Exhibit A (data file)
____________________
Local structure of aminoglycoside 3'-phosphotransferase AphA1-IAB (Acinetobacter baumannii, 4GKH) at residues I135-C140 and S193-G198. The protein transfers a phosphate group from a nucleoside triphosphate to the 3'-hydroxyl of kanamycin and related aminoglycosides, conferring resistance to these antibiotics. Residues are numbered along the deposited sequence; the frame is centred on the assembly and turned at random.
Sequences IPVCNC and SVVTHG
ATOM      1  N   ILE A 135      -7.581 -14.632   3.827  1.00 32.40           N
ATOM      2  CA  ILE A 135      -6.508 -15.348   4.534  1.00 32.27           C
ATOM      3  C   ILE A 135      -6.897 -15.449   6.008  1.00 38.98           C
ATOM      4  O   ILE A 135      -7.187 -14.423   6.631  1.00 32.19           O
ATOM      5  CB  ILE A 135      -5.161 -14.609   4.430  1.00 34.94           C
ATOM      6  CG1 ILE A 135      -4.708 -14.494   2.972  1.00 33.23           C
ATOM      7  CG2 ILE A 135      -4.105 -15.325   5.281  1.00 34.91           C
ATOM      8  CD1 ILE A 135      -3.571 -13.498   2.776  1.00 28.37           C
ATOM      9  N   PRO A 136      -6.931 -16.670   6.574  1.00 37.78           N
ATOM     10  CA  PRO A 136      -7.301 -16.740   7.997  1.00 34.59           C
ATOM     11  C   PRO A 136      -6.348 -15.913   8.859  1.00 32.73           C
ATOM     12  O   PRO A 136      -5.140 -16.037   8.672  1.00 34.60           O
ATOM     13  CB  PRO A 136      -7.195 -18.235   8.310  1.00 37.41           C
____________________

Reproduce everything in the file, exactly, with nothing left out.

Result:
Local structure of aminoglycoside 3'-phosphotransferase AphA1-IAB (Acinetobacter baumannii, 4GKH) at residues I135-C140 and S193-G198. The protein transfers a phosphate group from a nucleoside triphosphate to the 3'-hydroxyl of kanamycin and related aminoglycosides, conferring resistance to these antibiotics. Residues are numbered along the deposited sequence; the frame is centred on the assembly and turned at random.
Sequences IPVCNC and SVVTHG
ATOM      1  N   ILE A 135      -7.581 -14.632   3.827  1.00 32.40           N
ATOM      2  CA  ILE A 135      -6.508 -15.348   4.534  1.00 32.27           C
ATOM      3  C   ILE A 135      -6.897 -15.449   6.008  1.00 38.98           C
ATOM      4  O   ILE A 135      -7.187 -14.423   6.631  1.00 32.19           O
ATOM      5  CB  ILE A 135      -5.161 -14.609   4.430  1.00 34.94           C
ATOM      6  CG1 ILE A 135      -4.708 -14.494   2.972  1.00 33.23           C
ATOM      7  CG2 ILE A 135      -4.105 -15.325   5.281  1.00 34.91           C
ATOM      8  CD1 ILE A 135      -3.571 -13.498   2.776  1.00 28.37           C
ATOM      9  N   PRO A 136      -6.931 -16.670   6.574  1.00 37.78           N
ATOM     10  CA  PRO A 136      -7.301 -16.740   7.997  1.00 34.59           C
ATOM     11  C   PRO A 136      -6.348 -15.913   8.859  1.00 32.73           C
ATOM     12  O   PRO A 136      -5.140 -16.037   8.672  1.00 34.60           O
ATOM     13  CB  PRO A 136      -7.195 -18.235   8.310  1.00 37.41           C